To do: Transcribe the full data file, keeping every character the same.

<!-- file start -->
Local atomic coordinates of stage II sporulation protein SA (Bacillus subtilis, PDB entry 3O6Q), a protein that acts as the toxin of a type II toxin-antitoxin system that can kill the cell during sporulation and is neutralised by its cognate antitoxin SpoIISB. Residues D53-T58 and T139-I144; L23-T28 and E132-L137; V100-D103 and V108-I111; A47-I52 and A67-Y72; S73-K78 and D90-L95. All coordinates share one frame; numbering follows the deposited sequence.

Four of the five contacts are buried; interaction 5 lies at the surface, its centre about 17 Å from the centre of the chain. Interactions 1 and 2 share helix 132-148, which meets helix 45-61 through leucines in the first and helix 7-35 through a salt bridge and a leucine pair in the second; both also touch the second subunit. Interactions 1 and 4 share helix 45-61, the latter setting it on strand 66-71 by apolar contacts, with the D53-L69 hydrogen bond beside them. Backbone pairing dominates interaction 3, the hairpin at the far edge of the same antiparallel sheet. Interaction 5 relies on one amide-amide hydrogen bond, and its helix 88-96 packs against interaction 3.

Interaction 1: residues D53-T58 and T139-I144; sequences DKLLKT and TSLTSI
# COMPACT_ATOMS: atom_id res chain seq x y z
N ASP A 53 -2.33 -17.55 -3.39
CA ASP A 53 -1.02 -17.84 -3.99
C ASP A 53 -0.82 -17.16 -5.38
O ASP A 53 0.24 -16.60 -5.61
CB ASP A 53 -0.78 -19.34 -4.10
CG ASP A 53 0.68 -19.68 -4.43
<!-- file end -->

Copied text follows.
Local atomic coordinates of stage II sporulation protein SA (Bacillus subtilis, PDB entry 3O6Q), a protein that acts as the toxin of a type II toxin-antitoxin system that can kill the cell during sporulation and is neutralised by its cognate antitoxin SpoIISB. Residues D53-T58 and T139-I144; L23-T28 and E132-L137; V100-D103 and V108-I111; A47-I52 and A67-Y72; S73-K78 and D90-L95. All coordinates share one frame; numbering follows the deposited sequence.

Four of the five contacts are buried; interaction 5 lies at the surface, its centre about 17 Å from the centre of the chain. Interactions 1 and 2 share helix 132-148, which meets helix 45-61 through leucines in the first and helix 7-35 through a salt bridge and a leucine pair in the second; both also touch the second subunit. Interactions 1 and 4 share helix 45-61, the latter setting it on strand 66-71 by apolar contacts, with the D53-L69 hydrogen bond beside them. Backbone pairing dominates interaction 3, the hairpin at the far edge of the same antiparallel sheet. Interaction 5 relies on one amide-amide hydrogen bond, and its helix 88-96 packs against interaction 3.

Interaction 1: residues D53-T58 and T139-I144; sequences DKLLKT and TSLTSI
# COMPACT_ATOMS: atom_id res chain seq x y z
N ASP A 53 -2.33 -17.55 -3.39
CA ASP A 53 -1.02 -17.84 -3.99
C ASP A 53 -0.82 -17.16 -5.38
O ASP A 53 0.24 -16.60 -5.61
CB ASP A 53 -0.78 -19.34 -4.10
CG ASP A 53 0.68 -19.68 -4.43